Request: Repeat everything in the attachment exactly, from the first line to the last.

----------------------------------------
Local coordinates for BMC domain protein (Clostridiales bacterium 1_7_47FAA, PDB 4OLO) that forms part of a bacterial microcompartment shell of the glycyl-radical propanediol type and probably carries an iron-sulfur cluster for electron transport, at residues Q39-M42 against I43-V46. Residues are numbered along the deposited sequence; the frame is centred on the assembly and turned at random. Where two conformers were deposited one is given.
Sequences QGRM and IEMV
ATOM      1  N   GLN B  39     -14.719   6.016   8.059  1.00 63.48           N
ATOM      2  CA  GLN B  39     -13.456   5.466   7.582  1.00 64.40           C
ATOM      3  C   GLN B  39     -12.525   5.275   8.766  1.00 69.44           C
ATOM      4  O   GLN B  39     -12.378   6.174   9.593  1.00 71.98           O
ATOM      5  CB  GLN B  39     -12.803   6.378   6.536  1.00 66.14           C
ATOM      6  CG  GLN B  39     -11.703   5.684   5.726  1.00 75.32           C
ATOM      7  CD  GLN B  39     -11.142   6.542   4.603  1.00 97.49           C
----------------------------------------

Local coordinates for BMC domain protein (Clostridiales bacterium 1_7_47FAA, PDB 4OLO) that forms part of a bacterial microcompartment shell of the glycyl-radical propanediol type and probably carries an iron-sulfur cluster for electron transport, at residues Q39-M42 against I43-V46. Residues are numbered along the deposited sequence; the frame is centred on the assembly and turned at random. Where two conformers were deposited one is given.
Sequences QGRM and IEMV
ATOM      1  N   GLN B  39     -14.719   6.016   8.059  1.00 63.48           N
ATOM      2  CA  GLN B  39     -13.456   5.466   7.582  1.00 64.40           C
ATOM      3  C   GLN B  39     -12.525   5.275   8.766  1.00 69.44           C
ATOM      4  O   GLN B  39     -12.378   6.174   9.593  1.00 71.98           O
ATOM      5  CB  GLN B  39     -12.803   6.378   6.536  1.00 66.14           C
ATOM      6  CG  GLN B  39     -11.703   5.684   5.726  1.00 75.32           C
ATOM      7  CD  GLN B  39     -11.142   6.542   4.603  1.00 97.49           C